Official paperwork often needs a stamp of approval from a professional called a notary public. But what exactly is a notary and where can you learn how to become a notary?
Below is Career Karma’s guide to what it means to be a notary and how you can become a notary public following a step-by-step guide on becoming a professional notary.
What is a Notary?
A notary is a professional, usually someone who performs other primary job functions, who acts as an impartial witness to the signing of important documents. The notary process entails the witnessing of the signing. Sometimes, the notary must put the signer under oath.
What Does a Notary Do?
A notary supervises the signing of important documents to confirm they are not fraudulent. This requires a certain amount of training and a commission certificate from the notary public commission. Ultimately, your main responsibility will be to notarize documents and provide an engaging user experience to clients.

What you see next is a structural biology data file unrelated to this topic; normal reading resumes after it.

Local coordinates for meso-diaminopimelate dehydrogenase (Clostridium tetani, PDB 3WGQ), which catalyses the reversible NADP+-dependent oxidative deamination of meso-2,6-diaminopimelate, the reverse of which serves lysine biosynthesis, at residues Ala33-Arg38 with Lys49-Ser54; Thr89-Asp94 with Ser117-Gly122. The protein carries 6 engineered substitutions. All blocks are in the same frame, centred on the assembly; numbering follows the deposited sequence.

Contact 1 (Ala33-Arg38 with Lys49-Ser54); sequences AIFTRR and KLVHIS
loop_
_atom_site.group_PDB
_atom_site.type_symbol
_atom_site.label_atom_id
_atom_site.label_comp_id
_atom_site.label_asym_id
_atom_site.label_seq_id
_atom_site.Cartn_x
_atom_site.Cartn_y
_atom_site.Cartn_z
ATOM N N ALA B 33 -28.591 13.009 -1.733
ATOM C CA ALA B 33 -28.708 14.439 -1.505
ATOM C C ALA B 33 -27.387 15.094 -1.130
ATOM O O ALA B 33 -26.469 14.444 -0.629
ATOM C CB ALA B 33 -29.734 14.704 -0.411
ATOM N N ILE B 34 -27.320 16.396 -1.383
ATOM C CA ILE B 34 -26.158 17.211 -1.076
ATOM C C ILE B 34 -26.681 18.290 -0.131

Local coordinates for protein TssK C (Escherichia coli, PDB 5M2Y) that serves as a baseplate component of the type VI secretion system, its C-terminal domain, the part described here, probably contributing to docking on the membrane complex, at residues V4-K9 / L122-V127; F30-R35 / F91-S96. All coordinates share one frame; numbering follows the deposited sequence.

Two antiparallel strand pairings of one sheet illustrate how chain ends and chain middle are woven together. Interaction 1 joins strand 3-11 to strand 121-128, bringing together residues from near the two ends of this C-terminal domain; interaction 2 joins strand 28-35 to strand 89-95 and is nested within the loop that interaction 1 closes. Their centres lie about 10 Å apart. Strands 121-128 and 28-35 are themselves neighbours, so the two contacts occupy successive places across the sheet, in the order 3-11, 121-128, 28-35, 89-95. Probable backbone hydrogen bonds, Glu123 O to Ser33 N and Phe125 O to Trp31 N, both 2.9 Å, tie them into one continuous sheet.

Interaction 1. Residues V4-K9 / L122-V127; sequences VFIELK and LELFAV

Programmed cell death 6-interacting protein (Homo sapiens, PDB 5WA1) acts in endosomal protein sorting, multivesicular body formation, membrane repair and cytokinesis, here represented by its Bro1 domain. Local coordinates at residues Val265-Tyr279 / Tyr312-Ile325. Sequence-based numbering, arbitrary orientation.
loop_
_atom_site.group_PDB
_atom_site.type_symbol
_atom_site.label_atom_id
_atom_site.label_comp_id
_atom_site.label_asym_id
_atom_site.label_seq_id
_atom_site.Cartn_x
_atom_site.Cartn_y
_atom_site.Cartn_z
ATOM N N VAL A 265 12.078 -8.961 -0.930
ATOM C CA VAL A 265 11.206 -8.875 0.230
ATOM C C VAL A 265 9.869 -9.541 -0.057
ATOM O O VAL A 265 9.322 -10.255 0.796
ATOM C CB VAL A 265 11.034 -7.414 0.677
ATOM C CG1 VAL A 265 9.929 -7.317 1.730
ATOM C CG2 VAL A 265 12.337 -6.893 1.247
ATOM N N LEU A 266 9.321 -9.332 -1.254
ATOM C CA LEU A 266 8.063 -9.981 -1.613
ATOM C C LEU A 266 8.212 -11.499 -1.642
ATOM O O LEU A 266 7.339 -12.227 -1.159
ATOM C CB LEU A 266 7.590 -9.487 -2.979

Screen the Signers of Important Documents
A notary public must verify the identities of those signing the documents in question. They must also screen the signers to make sure they are willing to sign and are not being intimidated to do so. Notaries should also make sure signers are aware of the scope of the document’s contents.
Ensure Proper Signing of Documents
The primary role of a notary is to preside over the signing of documents that require notary seals, making sure all signers fully accept the terms. Such documents include property deeds, marriage licenses, wills, powers of attorney, or surety bonds.
The rationale behind notary requirements is to provide an impartial witness that can attest to the proper signing of a document.
Stamp Documents With Notary Seals
After signers have signed the document, a notary signs the document and puts their official notary seal next to it. This seal or stamp authenticates the notary’s signature and makes the notary process official.
Essential Notary Skills
Acceptable Criminal Background